Date of this Version
J Am Chem Soc. 2009 September 9; 131(35): 12809–12816.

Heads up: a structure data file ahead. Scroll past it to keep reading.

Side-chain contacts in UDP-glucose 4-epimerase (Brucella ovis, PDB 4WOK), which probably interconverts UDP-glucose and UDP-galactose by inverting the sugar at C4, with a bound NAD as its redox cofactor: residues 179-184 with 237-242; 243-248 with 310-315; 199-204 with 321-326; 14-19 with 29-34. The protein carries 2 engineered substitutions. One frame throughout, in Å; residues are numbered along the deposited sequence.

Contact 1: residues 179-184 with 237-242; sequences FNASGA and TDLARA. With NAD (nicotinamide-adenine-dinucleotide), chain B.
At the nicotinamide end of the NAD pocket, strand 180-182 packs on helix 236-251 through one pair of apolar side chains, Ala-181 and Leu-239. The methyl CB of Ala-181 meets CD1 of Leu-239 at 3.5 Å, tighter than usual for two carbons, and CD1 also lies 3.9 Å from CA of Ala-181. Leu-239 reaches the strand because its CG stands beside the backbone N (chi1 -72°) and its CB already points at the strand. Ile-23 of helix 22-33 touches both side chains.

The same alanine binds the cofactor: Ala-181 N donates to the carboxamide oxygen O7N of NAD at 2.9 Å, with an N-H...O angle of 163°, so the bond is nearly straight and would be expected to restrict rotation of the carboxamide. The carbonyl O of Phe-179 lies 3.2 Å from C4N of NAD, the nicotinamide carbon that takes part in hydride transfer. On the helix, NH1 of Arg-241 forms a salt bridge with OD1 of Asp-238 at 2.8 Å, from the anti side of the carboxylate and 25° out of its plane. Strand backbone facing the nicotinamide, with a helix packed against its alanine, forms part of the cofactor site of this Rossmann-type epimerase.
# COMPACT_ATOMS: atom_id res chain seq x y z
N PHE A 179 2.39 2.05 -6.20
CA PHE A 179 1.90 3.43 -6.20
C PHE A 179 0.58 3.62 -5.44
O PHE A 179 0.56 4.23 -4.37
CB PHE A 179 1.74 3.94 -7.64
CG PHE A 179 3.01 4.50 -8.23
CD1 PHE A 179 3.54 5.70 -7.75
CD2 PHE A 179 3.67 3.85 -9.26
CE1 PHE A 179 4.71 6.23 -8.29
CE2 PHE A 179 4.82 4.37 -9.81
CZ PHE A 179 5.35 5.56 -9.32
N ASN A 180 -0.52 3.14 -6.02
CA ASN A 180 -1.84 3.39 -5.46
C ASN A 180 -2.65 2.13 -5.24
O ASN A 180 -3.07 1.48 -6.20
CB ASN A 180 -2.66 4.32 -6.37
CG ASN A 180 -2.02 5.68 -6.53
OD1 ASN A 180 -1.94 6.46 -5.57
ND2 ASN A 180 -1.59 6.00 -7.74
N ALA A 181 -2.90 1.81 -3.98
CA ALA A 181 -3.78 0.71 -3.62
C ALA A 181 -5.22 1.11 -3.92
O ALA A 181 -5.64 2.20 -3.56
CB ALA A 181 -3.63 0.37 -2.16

Cystathionine β-synthase (CBS) plays a central role in cysteine metabolism, and malfunction of the enzyme leads to homocystinuria, a devastating metabolic disease. CBS contains a pyridoxal 5′- phosphate (PLP) cofactor which catalyzes the synthesis of cystathionine from homocysteine and serine. Mammalian forms of the enzyme also contain a heme group, which is not involved in catalysis. It may, however, play a regulatory role, since the enzyme is inhibited when CO or NO are bound to the heme. We have investigated the mechanism of this inhibition using fluorescence and resonance Raman spectroscopies. CO binding is found to induce a tautomeric shift of the PLP from the ketoenamine to the enolimine form. The ketoenamine is key to PLP reactivity because its imine C=N bond is protonated, facilitating attack by the nucleophilic substrate, serine. The same tautomer shift is also induced by heat inactivation of Fe(II)CBS, or by an Arg266Met replacement in Fe(II)CBS, which likewise inactivates the enzyme; in both cases the endogenous Cys52 ligand to the heme is replaced by another, unidentified ligand. CO binding also displaces Cys52 from the heme. We propose that the tautomer shift results from loss of a stabilizing H-bond from Asn149 to the PLP ring O4 atom, which is negatively charged in the ketoenamine tautomer. This loss would be induced by displacement of the PLP as a result of breaking the salt bridge between Cys52 and Arg266, which resides on a short helix that is also anchored to the PLP via H-bonds to its phosphate group. The salt bridge would be broken when Cys52 is displaced from the heme. Cys52 protonation is inferred to be the rate-limiting step in breaking the salt bridge, since the rate of the tautomer shift, following CO binding, increases with decreasing pH. In addition, elevation of the concentration of phosphate buffer was found to diminish the rate and extent of the tautomer shift, suggesting a ketoenamine-stabilizing phosphate binding site, possibly at the protonated imine bond of the PLP. Implications of these findings for CBS regulation are discussed.